I believe an important first step toward becoming more culturally responsive and inclusive is to become aware of the biases that are pervasive in our society, and within our own perceptions. I found a useful activity in a book of teaching strategies: Carter, M. & Curtis, D. (1994). Training teachers: a harvest of theory and practice. St. Paul, MN: Redleaf Press.
I pair this with a reading of “The Parable of the Ups and Downs” http://world-trust.org/about/resources/1-parableupsanddowns/ followed by an interactive activity exploring the “up” and “down” groups in our society today. I then hand out the “Isms” activity and reflective journal.
Carter, M. & Curtis, D. (1994). Training teachers: a harvest of theory and practice. St. Paul, MN: Redleaf Press.
After discussing the “Isms” diagram in class, construct a “self-portrait” of the “isms” you might be faced with in your own life. In the chart below, list which group you fall into for each of the “isms”. You may add other categories if they fit your identity or experience.
|+ (dominant group)||– (dominated group)|
Now go back to your categories and add a rating to indicate your personal feelings about your membership in each category. Use the following symbols:
+ means “I like this about myself”
? means “I am confused about this part of myself”
- means “I don’t like this about myself”
! means “I am most identified with this part of myself”
Reflect on the times when you have been on the “plus” side of the column, and when you have been on the “minus” side. Consider what it means that each of us experiences a combination of privilege and oppression because of our membership in different societally determined groups. Reflect on the difference between the societal categories (given to you by “others”) and your individual self-esteem (how you feel about yourself). Does one influence the other? How do you maintain your self-esteem when you get negative messages applied to you by society? What can you do to counter the negative messages you receive about your self-identity? What can you do to counter the negative messages applied to the children and families you work with?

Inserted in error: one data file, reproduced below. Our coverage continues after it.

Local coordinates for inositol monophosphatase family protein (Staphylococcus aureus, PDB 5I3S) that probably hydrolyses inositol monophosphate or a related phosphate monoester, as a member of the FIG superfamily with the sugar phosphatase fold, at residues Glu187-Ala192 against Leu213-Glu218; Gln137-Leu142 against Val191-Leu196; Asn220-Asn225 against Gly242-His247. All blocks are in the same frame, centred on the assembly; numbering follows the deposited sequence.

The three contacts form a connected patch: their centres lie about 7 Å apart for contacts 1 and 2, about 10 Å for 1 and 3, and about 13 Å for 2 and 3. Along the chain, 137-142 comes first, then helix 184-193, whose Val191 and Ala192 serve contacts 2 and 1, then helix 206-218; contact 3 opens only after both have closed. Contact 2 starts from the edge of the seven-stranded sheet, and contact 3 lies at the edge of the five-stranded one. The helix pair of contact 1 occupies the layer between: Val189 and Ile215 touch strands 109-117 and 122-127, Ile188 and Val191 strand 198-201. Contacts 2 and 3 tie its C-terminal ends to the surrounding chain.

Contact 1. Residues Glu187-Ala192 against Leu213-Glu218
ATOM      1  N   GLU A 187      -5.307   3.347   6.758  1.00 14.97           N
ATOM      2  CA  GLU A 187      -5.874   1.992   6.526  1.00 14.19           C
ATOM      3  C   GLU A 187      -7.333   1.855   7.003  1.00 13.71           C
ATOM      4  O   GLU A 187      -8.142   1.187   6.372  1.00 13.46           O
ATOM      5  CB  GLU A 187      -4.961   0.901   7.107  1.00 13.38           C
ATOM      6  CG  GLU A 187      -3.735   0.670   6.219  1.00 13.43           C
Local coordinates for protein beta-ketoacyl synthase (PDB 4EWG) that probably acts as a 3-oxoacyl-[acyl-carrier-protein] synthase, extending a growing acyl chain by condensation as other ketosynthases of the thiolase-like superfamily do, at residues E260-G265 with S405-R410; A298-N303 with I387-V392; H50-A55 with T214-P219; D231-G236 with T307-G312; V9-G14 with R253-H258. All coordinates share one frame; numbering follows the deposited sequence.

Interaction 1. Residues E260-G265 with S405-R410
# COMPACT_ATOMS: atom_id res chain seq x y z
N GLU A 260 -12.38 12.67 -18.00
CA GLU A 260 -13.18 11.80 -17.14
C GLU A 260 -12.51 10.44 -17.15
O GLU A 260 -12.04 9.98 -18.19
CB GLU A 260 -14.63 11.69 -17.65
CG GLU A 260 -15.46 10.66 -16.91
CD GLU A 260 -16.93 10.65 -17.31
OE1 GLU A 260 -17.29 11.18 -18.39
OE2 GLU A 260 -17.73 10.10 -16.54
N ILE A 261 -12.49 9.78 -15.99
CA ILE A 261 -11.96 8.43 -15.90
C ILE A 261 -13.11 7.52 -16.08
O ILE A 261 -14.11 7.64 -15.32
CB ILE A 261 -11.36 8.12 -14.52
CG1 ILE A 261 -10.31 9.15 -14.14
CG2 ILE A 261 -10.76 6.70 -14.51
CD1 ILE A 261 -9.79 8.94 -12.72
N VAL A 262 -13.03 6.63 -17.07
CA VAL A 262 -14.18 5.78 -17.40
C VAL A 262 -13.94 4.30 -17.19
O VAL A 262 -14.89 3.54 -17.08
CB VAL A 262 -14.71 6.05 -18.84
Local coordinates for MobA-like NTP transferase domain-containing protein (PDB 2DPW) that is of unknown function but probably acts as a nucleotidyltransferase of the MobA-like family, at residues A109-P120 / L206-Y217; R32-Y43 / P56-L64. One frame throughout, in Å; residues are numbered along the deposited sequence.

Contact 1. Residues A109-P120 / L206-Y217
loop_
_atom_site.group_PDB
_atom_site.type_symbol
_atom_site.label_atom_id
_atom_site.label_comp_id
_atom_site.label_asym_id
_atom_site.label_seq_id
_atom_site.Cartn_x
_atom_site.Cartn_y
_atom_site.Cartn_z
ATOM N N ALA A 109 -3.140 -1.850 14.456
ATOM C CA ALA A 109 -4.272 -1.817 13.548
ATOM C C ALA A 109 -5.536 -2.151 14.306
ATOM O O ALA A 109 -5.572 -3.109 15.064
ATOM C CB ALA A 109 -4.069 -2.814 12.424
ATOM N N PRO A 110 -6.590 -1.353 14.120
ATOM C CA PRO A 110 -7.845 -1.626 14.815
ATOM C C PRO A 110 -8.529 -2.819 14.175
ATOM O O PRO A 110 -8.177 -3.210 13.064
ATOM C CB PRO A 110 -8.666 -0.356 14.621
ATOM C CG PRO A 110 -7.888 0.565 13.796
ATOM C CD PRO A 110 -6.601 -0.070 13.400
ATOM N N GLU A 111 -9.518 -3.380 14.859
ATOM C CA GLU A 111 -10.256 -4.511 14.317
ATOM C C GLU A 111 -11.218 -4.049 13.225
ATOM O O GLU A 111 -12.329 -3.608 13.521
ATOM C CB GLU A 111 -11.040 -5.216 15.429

My goal is for my students to explore their own personal experience of bias and spark awareness of the impact on their self-concept, and to promote their commitment to broader awareness of bias in working with others (especially children and families). Since many of my students are mostly unaware of the impact of bias, this exercise has opened their eyes to the issues and experiences that others have had regarding privilege or discrimination as well as framing their own experiences in a more critical light.
Here are some examples of the reflections from students:
- “I learned that there are people that struggle with these things each and every day. I have never really thought about how little things like how much money you have or whether you are a man or a woman can affect people, even in this day in age.”
- “To counter the negative messages about my self-identity I can remember to resist the thought of starting an argument or defending myself in a harsh way to them. It is important to not let other’s opinions affect me, even though that seems to be much easier said than done.”
- “I think it’s important to teach children to resist bias because they’re going to encounter people who have opinions on others. We will be teaching the children to respect and embrace differences and acting against bias and unfairness. The goal is to create a climate of positive self and group identity development where children can achieve their fullest potential.”